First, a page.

“Before the Rain” is Barely a Drizzle: A Review and Conversation with Sampson Wong

By Eric Qian

Before the Rain brings together different artists to explore narratives of civil disobedience and unrest, and to observe the quest to attain democracy. It’s a view from the other side – of those who lack democracy and seek it, rather than our alternative of having it and being unsatisfied by its outcomes.

It’s a perspective we might not often get a chance to see explored. However, despite displaying worthy intent, the differing voices of artists and curators never quite come together to create a cohesive, powerful experience. Instead, it feels like we’re told a story that’s piecemeal, scattered, and ultimately unsatisfying.

Unlike the overwhelming and surging nature of the protests, the exhibition feels compact and prim. One scan of the room reveals relatively few artworks, like the awkward initial gathering before the actual party begins. It feels similar, like there’s potential here, but it needs, just, more.

On display is a disparate show of items, which vary in size, time-period, and intent. There’s abstract video art from the last century next to detailed schematics of living quarters during protest times, next to a pile of printed out poems. Overall, they collectively poke and prod at the general issue from different angles, but due to their dissimilarities in tone, medium and effectiveness, it never really transcends just being a haphazardly assembled collection of curios.

At this incisive intersection between art and politics, there’s the expectation that a collection of informed, creative voices can create a conversation that’s rousing, subversive and memorable. But, it feels like low-level chatter and awkward silences, and we’re left wanting more.

Definitely contributing to this is the presence of individual, weaker works that fail to have any impact. They’re simply too obscure and irrelevant to us as responders, let alone being able to convincingly complement the other works.  

It’s this individual inertness that the curators have attempted to mitigate by continually too-carefully orienting us to swallow specific context and perspectives in a way that ultimately comes across as overbearing. This once veers dangerously towards self-parody, as one statement assures us of the inherent humour of a piece, despite the work’s inability to evoke this. All of this simply draws unwanted attention to the awkward gap between what effect the curators want the art to have, and what effect it actually has.

That being said, there are some memorable pieces: a large video installation that conveys the excitement of youth in rebellion, contrasting the energy of Taiwanese students’ occupation of parliament with the chilling emptiness of the aftermath.

Another is a set of actual signs made to parody those used by police forces, changing the message “Stop Charging or We Use Force” into humorous expressions of anti-discrimination and love. Its vivid playfulness is memorable, made especially relevant considering China’s banning of wordplay. A single image imprinted on the wall imparts context at a glance, and lets the work stand on its own.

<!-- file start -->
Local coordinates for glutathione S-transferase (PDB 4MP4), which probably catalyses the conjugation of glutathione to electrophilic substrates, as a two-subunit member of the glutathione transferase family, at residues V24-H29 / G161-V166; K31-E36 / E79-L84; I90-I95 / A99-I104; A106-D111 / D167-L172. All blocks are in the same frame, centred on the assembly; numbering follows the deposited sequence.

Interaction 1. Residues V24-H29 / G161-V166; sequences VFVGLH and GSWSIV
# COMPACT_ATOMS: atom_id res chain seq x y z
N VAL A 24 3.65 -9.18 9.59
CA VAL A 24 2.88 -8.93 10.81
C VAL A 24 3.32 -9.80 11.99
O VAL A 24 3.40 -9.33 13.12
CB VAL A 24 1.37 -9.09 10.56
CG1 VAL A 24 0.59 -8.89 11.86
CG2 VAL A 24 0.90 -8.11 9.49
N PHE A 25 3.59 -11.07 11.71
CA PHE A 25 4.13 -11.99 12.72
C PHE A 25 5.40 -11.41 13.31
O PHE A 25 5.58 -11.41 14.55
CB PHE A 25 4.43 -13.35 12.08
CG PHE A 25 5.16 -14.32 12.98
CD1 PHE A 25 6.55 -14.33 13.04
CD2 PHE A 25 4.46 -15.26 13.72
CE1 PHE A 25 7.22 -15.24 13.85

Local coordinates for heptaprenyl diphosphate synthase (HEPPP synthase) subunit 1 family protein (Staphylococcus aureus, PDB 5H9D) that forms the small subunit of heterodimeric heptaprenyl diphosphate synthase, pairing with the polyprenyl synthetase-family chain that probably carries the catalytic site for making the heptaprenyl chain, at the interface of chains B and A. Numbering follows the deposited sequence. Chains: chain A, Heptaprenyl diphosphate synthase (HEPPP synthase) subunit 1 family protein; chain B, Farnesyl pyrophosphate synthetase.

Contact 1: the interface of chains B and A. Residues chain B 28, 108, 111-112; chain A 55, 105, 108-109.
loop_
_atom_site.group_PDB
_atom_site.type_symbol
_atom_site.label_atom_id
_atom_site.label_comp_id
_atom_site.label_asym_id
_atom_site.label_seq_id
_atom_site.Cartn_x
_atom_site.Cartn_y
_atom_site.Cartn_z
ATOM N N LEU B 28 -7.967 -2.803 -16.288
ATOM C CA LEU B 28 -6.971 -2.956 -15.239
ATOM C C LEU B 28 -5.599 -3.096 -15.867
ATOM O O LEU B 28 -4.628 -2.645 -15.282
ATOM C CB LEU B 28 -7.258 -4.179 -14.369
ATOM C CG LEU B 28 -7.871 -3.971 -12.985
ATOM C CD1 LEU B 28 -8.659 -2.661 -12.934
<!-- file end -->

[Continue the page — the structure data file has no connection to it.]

Interestingly, the most effective pieces are also the largest, and require little explanation; they quickly create understanding, and are able to evoke an emotional response. However, there are far too few of these works to overcome an overall lack of power.


Perhaps more enriching is my conversation with Sampson Wong, the leader of the Umbrella Movement Visual Archive and Research Collective, which sought to archive political art objects. While talking about how he’s been heartened by the “cosmopolitan solidarity” that he’s experienced in his conversations here and abroad, he also explains how there’s been a shift in Hong Kong’s contemporary art landscape from protest art to a more in-depth exploration of community, and how a sense of stability and independence can – and now, must – arise from this.

More specifically, he ruminates on the need to unite a population polarised by the failure of the protests, and how this created a shift in the role of the artist to focus more on strengthening smaller communities, being a part of life more-so under the general citizen’s control.

It’s refreshing to listen to a singular voice that’s still textured with other perspectives, and allowing it to illuminate current and fascinating happenings. It’s disappointing that the exhibition can’t emulate this, and that the ideas he mentions are never really explored within it. While the curators seem to position the exhibit to place importance on the future, and the state of being now almost three years after the Hong Kong Umbrella Movement, it spends so little time exploring this, and perhaps for the same reason, justifying its own existence.   

Despite the efforts of drawing our attention to exciting, insightful questions with a diverse collection of created art and found objects — Before the Rain never quite comes up with a potent response.